A friend of mine with no particular writerly ambitions of his own (but with good tastes in reading) popped me a question the other day: If the point of something like NaNoWriMo is to give you a boot in the rear and get you writing through a combination of peer pressure, mutual support and a hard deadline—why do it if you’re already a “professional”, or already in the habit of writing and finishing long-form work? Why the gimmickry?
Answer: Because sometimes the gimmickry isn’t gimmickry. Sometimes it is the only way to get from where you are (would-be “writer”) to where you need to be (honest-to-God writer).
Saying all that reminded me of something. A couple of years back, I came across a truly mean-spirited anti-NaNo post linked to by the Paper Cuts blog at the New York Times. The sum total of the opinion expressed was: a) Most writing sucks anyway, so b) why are you adding that much more drivel to the crapflood that we already have?
Said I, “…Oh.”
I am not about to debate the first point. Most writing is not particularly good, for the same reason most things are not particularly good; thank you, Mr. Sturgeon. But the second point is impossible to take seriously as anything but pure spleneticism. Maybe it is the kind of motivational mean-spiritedness that Zen masters used to screen prospective acolytes—the better to see to see which of his potential hot-in-the-biscuit disciples has both the fire in his belly and the patience in his heart to follow through.
It sounds great as long as you don’t actually think about it. Confront all who come to you with a piece of writing that they just plain suck, and all the dabblers and the fakers and the people who really shouldn’t be there will fall away naturally … and leave behind only the true, the talented, the devoted and the brilliant. That’s like saying if you shoot ten thousand people in the back of the head and one of them survives, you’ve found a way to learn who out there has a bulletproof brainpan.
Leaving aside the elitism of this POV, you know what this sounds like? A protection racket. A way to scare off potential competition, because if there’s one thing I know about writers, they’re horrendously insecure people—at least as insecure as actors and singers, if not more so, because they don’t have as many johnny-on-the-spot opportunities to win approval from peers and audiences. I imagine that there are plenty of them who agree with the above outline, if only because it means that much less competition for them. The less people writing, period, the less people they have to worry about potentially taking acclaim (and bread) away from them. And the less people they have to tiresomely talk out of the same old traps.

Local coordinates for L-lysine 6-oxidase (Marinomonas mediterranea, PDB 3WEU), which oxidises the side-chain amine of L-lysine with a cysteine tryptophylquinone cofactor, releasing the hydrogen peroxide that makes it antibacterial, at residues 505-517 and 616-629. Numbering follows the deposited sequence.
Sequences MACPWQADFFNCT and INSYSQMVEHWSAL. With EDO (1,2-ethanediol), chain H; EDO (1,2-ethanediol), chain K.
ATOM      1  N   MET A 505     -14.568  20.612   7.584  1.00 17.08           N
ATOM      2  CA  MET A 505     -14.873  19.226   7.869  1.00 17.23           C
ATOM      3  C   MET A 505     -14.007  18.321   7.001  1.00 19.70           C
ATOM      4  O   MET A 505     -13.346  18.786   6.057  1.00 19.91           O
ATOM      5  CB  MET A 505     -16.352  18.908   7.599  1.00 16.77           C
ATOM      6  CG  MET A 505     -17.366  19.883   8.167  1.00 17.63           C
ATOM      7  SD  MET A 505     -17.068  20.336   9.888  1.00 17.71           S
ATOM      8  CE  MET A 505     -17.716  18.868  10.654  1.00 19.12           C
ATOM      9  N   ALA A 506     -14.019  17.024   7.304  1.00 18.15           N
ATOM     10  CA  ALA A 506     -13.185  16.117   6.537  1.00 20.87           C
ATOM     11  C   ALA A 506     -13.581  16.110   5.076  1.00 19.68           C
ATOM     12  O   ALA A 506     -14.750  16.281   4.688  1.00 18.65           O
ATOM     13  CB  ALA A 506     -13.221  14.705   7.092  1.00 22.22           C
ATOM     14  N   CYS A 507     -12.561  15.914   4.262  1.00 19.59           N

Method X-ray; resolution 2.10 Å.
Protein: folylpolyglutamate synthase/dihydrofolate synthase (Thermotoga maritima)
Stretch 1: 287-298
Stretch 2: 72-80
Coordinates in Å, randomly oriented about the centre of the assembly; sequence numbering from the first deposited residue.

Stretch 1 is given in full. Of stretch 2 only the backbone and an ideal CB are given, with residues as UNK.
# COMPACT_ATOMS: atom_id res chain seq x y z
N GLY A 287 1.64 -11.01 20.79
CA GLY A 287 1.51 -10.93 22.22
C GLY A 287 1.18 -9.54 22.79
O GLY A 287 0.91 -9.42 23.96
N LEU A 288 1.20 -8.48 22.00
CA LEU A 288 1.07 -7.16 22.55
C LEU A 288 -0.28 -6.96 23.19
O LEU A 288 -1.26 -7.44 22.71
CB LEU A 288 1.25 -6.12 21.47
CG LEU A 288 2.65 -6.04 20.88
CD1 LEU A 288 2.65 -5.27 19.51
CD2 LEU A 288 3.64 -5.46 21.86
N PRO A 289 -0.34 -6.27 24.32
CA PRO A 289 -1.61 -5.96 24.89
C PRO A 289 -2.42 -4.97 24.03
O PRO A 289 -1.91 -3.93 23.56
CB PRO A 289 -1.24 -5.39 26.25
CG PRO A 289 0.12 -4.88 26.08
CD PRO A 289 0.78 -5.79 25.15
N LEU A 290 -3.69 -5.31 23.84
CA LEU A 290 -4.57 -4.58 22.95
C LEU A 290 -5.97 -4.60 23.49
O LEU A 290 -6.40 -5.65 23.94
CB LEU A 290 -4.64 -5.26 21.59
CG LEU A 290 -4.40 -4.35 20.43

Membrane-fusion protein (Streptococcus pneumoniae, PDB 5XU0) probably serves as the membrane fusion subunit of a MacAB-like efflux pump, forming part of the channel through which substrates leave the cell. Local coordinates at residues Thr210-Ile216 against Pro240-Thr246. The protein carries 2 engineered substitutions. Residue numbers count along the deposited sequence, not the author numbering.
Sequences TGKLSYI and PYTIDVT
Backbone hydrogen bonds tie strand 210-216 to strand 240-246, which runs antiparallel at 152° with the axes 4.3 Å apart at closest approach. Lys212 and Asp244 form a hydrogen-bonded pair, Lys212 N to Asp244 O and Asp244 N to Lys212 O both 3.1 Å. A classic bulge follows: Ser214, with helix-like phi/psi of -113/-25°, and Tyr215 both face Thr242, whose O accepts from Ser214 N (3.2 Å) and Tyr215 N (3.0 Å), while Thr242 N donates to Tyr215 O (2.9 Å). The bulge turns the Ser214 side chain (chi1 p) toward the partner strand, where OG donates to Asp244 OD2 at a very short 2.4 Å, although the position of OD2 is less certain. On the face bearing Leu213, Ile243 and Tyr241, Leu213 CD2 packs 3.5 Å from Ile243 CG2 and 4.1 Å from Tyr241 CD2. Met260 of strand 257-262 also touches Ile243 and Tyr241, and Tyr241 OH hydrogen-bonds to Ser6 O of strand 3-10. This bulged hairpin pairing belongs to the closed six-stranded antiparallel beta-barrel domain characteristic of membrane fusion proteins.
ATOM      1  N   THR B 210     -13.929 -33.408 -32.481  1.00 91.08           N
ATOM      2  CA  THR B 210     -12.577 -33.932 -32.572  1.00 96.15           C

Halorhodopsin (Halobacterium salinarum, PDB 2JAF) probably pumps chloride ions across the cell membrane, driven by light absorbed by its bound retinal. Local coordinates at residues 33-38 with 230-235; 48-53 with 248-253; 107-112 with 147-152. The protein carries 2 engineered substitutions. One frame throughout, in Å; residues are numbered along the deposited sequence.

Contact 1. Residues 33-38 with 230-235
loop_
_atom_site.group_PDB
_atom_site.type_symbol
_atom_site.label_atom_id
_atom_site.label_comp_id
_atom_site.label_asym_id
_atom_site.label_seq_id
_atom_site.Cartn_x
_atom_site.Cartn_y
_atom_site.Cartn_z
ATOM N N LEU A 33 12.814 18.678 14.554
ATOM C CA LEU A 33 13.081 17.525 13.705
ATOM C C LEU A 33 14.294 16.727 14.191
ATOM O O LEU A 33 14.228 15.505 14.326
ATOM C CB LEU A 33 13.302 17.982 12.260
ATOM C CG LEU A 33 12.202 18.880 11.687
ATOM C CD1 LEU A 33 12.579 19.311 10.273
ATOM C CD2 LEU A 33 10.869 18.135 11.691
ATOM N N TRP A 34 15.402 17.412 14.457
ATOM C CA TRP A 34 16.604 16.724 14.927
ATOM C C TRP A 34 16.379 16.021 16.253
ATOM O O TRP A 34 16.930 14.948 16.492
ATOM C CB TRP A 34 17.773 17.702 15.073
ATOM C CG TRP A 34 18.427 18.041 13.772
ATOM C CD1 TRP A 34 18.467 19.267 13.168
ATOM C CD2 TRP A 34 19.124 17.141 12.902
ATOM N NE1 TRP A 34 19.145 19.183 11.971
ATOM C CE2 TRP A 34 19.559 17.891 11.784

The idea of “competition” is lame, because it implies there’s only a finite amount of room for writers to operate in. The more genuinely good writers out there, the more I’ll have to read that’ll be worthwhile, to take inspiration from, and to learn from. And if some of them get their start by banging out fifty thousand words in thirty days, more power to ‘em.
Those who grouse are probably just not suited to suffering other people’s baby steps. Far be it from me to tell them how to deal with amateurs, or even other would-be pros. Go dig up Lester Bangs’s Mainlines, Blood Feasts and Bad Taste and flip to pages 363-364, wherein Brother Lester relates a scene that ends with some gawkish-mawkish Middle America type asking said literary King of Scum: “Would you suggest writing as a career?” (Bang’s telling of the anecdote is downright Aristocrats in the way he builds up to the punchline; that section alone—and the Emerson, Lake & Palmer interview—are reason enough to drop dimes on the book.) I can only imagine Bukowski telling that poor wretch to go commit anatomical impossibilities upon his person: go ‘way, kid, ya bodda me.
It’s happened to me, sort of. A couple of conventions ago I got pegged down by a kid with some mishmosh of an idea about these young tykes who go into their closet and discover their nightmare world exists in there for real. Great, I said, but the more I pressed him for details, the more he thrashed around helplessly. He was all ideas and no story. After asking “Why does x need to be this way?” or “What are you trying to accomplish with y?” and getting no coherent answer—not just once but many times in a row—I realized I was in the position of a man trying to talk someone into climbing out of a hole when their arms didn’t work.
And yet, none of it was wasted time. It gave me something to tell other people, those who were not nearly that mired down in the swamps of their own frustrated ambitions. Not everyone, I guess, has the patience for such things, but by the same token, not everyone doesn’t. W.B. Yeats had, from the sound of it, little patience to spare for mundane little people who sapped his time when he could have been spending it more productively talking Deep and Meaningful Things with his friends, or better yet at his desk composing verse like this:
Dear fellow-artist, why so free
With every sort of company,
With every Jack and Jill?
Choose your companions from the best;
Who draws a bucket with the rest
Soon topples down the hill.
But to an artist, any time spent is going to be time well spent, isn’t it? To think less than that is to cut yourself off from the very world you draw from and give back to.
New York City
Other Lives Of The Mind